History thrives in downtown Queen City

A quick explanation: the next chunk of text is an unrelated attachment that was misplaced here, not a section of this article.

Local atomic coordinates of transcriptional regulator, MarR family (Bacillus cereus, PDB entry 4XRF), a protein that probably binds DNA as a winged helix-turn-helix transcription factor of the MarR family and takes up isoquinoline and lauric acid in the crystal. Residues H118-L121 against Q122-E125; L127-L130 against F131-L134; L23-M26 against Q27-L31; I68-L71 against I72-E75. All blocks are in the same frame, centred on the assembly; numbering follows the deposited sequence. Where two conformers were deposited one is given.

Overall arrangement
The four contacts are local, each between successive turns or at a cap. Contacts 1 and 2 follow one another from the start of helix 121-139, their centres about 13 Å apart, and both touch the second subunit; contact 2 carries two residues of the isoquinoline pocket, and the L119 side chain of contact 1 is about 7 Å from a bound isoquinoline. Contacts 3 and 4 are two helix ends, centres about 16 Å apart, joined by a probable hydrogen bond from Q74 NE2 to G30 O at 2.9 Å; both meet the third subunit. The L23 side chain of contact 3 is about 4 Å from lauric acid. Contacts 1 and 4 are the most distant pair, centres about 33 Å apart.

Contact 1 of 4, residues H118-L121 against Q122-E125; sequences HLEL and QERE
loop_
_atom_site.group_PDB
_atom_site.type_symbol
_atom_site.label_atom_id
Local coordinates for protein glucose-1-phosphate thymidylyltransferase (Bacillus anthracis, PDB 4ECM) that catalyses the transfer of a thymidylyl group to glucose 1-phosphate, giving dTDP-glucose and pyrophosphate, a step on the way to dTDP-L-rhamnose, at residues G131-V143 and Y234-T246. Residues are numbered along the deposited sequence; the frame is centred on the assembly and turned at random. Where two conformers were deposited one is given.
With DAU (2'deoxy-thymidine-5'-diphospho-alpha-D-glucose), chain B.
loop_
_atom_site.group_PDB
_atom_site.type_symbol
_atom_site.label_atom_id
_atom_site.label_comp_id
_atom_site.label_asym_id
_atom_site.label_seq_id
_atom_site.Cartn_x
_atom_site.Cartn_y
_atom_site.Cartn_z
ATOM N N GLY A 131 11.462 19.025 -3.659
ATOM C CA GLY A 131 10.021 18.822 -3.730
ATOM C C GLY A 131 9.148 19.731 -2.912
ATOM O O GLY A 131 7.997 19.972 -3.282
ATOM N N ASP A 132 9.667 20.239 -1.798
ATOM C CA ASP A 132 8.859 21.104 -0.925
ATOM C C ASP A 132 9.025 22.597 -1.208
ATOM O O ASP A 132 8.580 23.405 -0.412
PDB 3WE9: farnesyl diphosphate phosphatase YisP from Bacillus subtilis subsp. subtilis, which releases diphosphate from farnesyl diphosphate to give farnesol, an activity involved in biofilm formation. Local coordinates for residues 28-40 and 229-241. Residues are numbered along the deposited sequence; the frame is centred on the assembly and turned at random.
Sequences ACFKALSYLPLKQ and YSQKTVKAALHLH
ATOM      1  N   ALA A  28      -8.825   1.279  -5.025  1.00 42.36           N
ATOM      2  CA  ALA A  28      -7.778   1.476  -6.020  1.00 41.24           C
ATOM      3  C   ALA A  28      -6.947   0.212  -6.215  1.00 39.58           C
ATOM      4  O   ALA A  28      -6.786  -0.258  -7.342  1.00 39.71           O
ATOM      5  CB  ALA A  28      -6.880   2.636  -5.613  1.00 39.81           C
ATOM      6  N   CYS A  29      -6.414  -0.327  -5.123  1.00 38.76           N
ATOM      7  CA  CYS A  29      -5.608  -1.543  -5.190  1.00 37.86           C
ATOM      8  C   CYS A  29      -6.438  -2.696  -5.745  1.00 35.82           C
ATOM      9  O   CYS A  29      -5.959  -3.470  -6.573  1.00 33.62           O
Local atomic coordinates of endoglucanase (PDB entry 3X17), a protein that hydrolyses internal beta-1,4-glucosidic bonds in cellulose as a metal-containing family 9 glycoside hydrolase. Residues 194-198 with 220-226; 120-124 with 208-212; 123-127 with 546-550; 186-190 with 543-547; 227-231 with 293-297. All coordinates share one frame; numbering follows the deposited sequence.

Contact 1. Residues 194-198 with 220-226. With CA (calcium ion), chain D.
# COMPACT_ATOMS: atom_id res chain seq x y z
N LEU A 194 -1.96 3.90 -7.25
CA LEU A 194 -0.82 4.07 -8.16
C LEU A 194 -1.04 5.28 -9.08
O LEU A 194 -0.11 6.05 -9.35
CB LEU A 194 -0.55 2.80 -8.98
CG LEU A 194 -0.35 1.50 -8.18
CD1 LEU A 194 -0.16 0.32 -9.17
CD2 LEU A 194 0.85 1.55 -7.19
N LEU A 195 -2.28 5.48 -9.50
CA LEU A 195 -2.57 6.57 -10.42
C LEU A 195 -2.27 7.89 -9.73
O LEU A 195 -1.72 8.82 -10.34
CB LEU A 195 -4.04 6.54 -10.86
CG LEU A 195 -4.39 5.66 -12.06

Many cities in the United States have buildings rich with history, including Burlington. It contains a great deal of buildings that represent what the city used to be like and what made it the way it is today. Every Saturday at 11 a.m., Preservation Burlington meets downtown to give a historical and architectural tour of the city. The tour started on the corner of Church and College streets and looped around the downtown area. The must-sees of the tour are the following: 1. Burlington City Hall — 149 Church St. Built in 1928, City Hall is the third city hall built at this location. It was designed by a very successful architecture firm, McKim, Mead & White, and represents colonial revival architecture. The firm also designed the Waterman building and Ira Allen Chapel on UVM’s campus. On the outside of the building, you can see the official seal of Burlington, and it is the only place where you see this. This building was considered so modern at the time it was built that more than 30,000 people traveled to Burlington to walk through the building the day it opened. 2. Ethan Allen Fire House — 135 Church St. Now the Firehouse Art Gallery, this building used to be the Ethan Allen Fire House. It was born in 1886 and represents Romanesque revival architecture. The firehouse was not only used as a volunteer fire company, but also as a social club. The firehouse became part of the city fire department in 1895. One of the most unique features of an old firehouse is the tall towers that were used to dry the hose after fighting a fire. 3. Flynn Theater — 153 Main St. The Flynn Theater was built in 1930 by J.J. Flynn and represents the art deco style. It was originally built as a movie house and was the first place in Vermont to screen movies with sound. When the theater was built, it was during a time when movie theaters were designed to look incredibly modern, with clean lines and geometric shapes. The theater went through a rough period when fewer people were locally going to the movies. Starting in the 1980s it was restored. 4. City Hall Park This space used to be the heart of Burlington’s retail district. When the park was created, buildings were removed from the area in order to preserve the space as a park. People gathered in this area and brought their animals, which became a problem. Because of this, the city banned wheeled traffic and animals in the park in 1880. Before animals became a problem, the fountain in the park was made low and shallow so that the animals could drink from it. 5. Richardson Block — 127 College St. The Richardson Block consists of buildings that were used as the main office of Wells and Richardson, a wholesale drug manufacturing company. The buildings were built in 1883 and re0present the Victorian commercial style. This company was the biggest company in Burlington. The building uses unique materials, like terracotta, that were unique to the area. There is also a great deal of local, granite stone. 6. Citizens Bank Building — 148 College St. This building was designed in 1900 by Walter Wilcox, an architect who was only in his 20s when the building was constructed. It represents Flemish revival architecture with unique gables sticking up next to the tower. It was originally built for Burlington Savings Bank. In 1959, it became the first building in the state to have a time and temperature clock and also the first to have an ATM.